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Legal warnings from alcohol brand-owners have halted the world’s first trial of labels warning that consuming alcohol increases the risk of cancer, raising question marks over similar plans elsewhere.
Unnamed alcohol brand owners have warned the state-owned alcohol retailer applying the labels in Canada’s Yukon territory that it may be infringing trademarks and guilty of defamation, say local media reports.
The Yukon trial had been running from one shop for little more than one of the eight months intended. No new labels have been applied to bottles and cans, but those already applied have be left in place. The trial began late last month.
The enforced hiatus may have implications elsewhere: Ireland decided this month to introduce labels warning of the risk, while Australia’s newly-released draft alcohol strategy mentions alcohol’s contribution to cancer cases and suggests “readable, impactful” warning labels.
Campaigners have also raised concerns that the labels have replaced rather than supplemented labels warning of the risk of drinking alcohol in pregnancy. Labels saying “Warning, drinking alcohol during pregnancy can cause birth defects” had been applied since 1991.
The trial is part of the second phase of the Northern Territories Alcohol Study led by researchers from Public Health Ontario and the Canadian Institute for Substance Use Research at the University of Victoria. Its research suggests enhanced labelling could have benefits.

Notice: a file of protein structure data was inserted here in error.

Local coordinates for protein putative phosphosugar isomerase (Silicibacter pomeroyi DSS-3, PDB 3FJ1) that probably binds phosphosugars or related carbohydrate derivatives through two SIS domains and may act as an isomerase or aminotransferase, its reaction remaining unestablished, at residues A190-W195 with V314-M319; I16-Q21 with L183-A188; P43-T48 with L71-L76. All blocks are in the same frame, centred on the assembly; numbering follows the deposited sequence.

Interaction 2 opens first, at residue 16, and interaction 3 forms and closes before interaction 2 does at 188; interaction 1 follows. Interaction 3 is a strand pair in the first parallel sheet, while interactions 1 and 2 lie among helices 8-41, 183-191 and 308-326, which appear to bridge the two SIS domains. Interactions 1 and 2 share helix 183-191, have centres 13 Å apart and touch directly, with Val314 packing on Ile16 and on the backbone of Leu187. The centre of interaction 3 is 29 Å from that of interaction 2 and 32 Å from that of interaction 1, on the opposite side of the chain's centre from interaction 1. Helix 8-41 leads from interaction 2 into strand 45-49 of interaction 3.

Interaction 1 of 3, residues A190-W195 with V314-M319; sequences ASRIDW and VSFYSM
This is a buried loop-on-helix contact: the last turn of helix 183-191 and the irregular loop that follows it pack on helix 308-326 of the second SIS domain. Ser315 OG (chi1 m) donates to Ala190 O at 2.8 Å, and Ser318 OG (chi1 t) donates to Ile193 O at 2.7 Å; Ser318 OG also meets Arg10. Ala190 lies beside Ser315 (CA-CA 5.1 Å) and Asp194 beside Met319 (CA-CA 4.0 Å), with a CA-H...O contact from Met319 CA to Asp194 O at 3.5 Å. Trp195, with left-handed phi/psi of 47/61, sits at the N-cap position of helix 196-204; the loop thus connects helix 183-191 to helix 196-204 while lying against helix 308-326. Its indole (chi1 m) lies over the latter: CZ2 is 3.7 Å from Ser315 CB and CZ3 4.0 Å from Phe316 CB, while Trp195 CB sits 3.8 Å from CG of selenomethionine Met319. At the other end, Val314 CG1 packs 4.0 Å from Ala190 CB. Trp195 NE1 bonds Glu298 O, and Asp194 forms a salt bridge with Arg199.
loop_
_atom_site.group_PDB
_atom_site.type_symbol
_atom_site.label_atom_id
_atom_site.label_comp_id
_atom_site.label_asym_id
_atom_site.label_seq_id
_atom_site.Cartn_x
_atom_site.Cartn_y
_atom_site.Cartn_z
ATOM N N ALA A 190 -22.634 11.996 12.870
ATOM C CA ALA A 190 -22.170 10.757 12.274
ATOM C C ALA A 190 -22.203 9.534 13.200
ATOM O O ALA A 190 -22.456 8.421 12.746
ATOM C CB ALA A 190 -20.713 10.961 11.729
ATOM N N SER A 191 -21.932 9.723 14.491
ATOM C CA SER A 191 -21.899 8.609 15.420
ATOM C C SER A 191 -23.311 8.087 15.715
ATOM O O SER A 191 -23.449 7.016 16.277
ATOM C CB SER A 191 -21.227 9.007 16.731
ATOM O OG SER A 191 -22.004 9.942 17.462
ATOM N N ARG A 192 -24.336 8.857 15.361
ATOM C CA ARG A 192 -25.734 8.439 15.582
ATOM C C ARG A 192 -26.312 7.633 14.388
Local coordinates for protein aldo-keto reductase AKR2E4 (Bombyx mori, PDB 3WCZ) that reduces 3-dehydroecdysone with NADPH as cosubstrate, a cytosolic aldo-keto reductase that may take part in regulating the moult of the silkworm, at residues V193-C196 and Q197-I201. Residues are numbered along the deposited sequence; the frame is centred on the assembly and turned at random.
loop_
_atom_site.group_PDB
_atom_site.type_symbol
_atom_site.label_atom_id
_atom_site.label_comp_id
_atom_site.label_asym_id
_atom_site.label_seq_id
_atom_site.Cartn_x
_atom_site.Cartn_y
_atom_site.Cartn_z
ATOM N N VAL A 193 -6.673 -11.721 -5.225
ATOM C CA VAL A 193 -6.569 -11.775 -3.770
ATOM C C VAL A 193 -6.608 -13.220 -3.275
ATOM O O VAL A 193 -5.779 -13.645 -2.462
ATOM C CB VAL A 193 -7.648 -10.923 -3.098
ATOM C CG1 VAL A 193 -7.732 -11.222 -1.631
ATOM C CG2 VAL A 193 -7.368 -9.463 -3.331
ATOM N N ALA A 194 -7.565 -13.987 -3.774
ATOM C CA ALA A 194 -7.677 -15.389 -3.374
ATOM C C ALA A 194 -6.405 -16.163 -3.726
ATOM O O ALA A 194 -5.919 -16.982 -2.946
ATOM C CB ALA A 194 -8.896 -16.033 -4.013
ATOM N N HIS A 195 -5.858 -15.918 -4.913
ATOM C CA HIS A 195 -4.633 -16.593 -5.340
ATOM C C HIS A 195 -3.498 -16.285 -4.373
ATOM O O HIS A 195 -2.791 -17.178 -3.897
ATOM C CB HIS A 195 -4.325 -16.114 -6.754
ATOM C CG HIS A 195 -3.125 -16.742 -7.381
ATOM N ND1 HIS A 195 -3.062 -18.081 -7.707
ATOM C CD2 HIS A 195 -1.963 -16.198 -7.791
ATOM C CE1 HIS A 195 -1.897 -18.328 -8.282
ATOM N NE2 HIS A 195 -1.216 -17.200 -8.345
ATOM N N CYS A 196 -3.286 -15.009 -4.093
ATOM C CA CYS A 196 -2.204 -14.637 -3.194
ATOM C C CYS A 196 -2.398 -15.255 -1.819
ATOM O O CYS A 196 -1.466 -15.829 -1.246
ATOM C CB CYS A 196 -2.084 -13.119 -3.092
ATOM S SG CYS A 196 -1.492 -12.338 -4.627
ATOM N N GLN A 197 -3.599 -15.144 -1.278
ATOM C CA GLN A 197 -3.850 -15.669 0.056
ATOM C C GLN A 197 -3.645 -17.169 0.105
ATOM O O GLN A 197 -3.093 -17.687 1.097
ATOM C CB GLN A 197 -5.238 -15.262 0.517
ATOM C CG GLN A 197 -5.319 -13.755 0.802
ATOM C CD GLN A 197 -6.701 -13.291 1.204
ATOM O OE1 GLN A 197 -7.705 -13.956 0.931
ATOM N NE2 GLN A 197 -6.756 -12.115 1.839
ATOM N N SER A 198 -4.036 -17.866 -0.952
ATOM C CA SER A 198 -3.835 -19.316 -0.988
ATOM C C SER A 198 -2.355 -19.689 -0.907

Yukon has the highest alcohol sales per head in in Canada. ■
Tough new drink limits you won’t see on the bottle
[This story was first reported by Alcohol Companion*] Many drinks firms are keen to avoid printing the latest government guidance on alcohol units on labels–meaning they could profit as Britons adhere to previous less strict advice.
*Note: It is good to see the Daily Mail follow up on the story first revealed by Alcohol Companion almost a fortnight ago. It is a development worthy of wider attention. Just to point out, however. The headline talks about “drink limits”, but they are guidelines. And the unnamed organisation which described the government advice as “dead in the water” was an offshoot of the Campaign for Real Ale, called Drinkers’ Voice. With over 80% of British consumers wanting better health information on the labels of alcoholic drinks, it is hard to see how a small outfit campaigning to remove this information can be described as “consumer groups”. ■